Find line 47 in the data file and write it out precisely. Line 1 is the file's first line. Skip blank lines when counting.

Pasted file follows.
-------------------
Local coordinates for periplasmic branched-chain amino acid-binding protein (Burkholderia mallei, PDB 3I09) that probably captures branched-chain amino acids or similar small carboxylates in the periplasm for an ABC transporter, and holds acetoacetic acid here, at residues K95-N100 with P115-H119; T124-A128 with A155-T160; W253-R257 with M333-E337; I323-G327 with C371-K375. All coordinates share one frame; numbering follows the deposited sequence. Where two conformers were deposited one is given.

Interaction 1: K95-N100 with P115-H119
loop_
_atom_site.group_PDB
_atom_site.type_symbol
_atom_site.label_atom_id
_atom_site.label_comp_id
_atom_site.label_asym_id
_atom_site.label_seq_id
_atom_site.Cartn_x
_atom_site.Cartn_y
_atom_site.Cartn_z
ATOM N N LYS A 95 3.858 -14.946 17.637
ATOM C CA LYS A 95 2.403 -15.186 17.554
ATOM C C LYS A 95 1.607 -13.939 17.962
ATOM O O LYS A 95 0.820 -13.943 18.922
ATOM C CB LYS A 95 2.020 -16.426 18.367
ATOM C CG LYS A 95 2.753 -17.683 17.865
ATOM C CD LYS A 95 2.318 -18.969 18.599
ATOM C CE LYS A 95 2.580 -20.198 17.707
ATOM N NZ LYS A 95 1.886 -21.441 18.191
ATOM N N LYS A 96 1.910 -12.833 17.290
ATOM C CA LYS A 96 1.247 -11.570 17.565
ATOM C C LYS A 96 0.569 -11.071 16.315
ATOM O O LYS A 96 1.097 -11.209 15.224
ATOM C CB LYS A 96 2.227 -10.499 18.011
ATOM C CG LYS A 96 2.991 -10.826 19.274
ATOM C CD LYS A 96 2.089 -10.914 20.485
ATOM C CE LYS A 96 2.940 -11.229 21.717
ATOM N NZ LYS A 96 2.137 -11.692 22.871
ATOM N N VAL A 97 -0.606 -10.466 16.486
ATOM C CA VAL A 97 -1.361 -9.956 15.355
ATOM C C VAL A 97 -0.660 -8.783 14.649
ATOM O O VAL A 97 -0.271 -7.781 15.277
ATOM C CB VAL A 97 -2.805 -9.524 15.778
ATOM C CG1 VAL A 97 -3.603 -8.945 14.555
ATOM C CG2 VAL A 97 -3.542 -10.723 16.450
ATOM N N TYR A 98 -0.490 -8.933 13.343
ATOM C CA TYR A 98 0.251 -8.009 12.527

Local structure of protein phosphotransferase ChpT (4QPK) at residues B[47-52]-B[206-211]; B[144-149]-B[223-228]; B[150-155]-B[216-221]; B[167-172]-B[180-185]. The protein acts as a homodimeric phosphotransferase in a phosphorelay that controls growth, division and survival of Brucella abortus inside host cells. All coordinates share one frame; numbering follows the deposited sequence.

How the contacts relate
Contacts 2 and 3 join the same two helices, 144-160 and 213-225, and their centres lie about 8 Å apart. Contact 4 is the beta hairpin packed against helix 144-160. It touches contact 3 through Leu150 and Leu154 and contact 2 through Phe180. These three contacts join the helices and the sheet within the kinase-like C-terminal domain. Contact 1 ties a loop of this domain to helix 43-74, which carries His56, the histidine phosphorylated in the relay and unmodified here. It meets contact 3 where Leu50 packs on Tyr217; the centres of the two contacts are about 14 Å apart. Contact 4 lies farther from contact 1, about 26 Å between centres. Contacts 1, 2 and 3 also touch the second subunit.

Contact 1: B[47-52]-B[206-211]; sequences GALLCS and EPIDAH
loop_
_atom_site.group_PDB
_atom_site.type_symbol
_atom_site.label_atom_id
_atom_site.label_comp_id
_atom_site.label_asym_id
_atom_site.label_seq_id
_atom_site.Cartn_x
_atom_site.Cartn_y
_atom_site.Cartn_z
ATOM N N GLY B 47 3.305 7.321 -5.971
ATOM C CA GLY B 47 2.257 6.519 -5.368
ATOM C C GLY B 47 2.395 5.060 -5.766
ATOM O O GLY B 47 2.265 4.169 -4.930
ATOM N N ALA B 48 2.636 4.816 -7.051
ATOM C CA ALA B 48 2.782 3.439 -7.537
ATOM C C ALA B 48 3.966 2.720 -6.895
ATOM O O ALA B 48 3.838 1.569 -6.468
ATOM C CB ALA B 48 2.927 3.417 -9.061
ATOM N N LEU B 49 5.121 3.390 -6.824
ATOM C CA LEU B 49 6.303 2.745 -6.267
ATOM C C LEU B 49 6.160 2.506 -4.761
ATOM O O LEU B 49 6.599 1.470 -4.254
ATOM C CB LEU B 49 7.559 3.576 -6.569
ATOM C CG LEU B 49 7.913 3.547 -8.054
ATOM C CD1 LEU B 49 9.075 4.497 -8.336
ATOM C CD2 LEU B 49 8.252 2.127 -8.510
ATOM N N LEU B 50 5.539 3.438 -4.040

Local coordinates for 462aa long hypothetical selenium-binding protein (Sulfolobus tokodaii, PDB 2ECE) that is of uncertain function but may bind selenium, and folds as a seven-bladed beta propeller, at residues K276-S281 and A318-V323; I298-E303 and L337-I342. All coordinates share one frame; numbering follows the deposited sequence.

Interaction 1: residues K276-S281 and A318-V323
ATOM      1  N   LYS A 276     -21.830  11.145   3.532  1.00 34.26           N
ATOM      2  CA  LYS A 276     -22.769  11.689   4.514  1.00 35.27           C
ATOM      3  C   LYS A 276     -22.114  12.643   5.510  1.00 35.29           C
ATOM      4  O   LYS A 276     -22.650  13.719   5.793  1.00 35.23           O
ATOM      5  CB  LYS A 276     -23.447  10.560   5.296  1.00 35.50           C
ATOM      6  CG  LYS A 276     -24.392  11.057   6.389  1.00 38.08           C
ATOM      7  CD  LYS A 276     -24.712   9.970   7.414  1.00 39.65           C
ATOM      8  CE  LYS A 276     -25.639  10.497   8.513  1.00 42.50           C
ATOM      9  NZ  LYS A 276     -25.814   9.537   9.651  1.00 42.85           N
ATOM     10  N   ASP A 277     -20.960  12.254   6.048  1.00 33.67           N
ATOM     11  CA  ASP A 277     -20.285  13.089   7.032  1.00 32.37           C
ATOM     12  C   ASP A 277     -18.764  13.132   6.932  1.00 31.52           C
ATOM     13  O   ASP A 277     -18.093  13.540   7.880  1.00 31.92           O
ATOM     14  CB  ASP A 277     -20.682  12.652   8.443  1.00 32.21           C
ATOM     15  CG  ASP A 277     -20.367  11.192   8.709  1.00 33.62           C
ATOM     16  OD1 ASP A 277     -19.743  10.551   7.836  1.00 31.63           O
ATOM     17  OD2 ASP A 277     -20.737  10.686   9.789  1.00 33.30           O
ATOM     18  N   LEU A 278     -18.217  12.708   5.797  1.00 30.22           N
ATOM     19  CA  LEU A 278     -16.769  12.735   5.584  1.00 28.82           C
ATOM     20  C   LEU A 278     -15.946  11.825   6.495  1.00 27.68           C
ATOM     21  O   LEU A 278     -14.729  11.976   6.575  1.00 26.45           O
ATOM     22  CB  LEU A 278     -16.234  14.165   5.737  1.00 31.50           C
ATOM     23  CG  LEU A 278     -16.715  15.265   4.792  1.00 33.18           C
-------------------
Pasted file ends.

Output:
_atom_site.label_atom_id